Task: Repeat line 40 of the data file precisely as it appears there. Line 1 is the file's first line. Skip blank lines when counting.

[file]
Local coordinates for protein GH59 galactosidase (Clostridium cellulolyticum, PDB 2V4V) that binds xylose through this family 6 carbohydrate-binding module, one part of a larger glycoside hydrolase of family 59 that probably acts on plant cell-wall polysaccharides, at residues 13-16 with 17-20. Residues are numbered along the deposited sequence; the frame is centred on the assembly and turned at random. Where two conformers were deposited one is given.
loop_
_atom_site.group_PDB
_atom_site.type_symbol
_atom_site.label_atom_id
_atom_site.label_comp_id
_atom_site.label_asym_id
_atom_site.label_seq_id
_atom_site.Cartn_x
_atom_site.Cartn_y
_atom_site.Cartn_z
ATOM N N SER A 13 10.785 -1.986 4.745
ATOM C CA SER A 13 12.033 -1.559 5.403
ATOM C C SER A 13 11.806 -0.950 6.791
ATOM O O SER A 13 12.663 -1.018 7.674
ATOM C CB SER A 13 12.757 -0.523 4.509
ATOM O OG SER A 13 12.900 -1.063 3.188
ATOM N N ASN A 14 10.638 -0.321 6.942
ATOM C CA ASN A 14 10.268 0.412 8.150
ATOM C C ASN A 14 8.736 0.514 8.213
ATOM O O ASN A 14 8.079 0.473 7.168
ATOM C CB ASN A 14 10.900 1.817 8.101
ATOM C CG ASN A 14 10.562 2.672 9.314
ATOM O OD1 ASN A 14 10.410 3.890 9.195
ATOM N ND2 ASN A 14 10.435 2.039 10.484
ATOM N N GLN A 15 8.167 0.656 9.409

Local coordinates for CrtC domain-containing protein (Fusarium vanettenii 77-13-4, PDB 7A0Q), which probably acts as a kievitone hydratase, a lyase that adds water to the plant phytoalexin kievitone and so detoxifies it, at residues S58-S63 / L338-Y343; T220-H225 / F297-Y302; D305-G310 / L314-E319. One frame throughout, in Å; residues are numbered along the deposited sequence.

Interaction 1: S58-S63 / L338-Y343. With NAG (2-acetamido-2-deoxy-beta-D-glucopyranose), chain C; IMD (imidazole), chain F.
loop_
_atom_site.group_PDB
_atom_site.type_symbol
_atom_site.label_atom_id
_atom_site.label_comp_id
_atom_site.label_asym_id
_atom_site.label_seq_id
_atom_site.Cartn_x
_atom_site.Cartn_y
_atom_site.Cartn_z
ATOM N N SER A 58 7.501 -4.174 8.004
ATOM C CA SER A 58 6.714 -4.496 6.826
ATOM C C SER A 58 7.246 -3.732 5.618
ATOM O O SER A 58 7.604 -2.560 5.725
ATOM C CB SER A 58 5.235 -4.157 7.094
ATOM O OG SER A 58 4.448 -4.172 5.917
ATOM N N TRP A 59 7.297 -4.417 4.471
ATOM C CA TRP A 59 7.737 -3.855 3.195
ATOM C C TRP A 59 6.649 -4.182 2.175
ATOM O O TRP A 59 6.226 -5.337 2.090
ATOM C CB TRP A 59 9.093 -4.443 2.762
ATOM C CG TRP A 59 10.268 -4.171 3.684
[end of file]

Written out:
ATOM C CA SER A 58 6.714 -4.496 6.826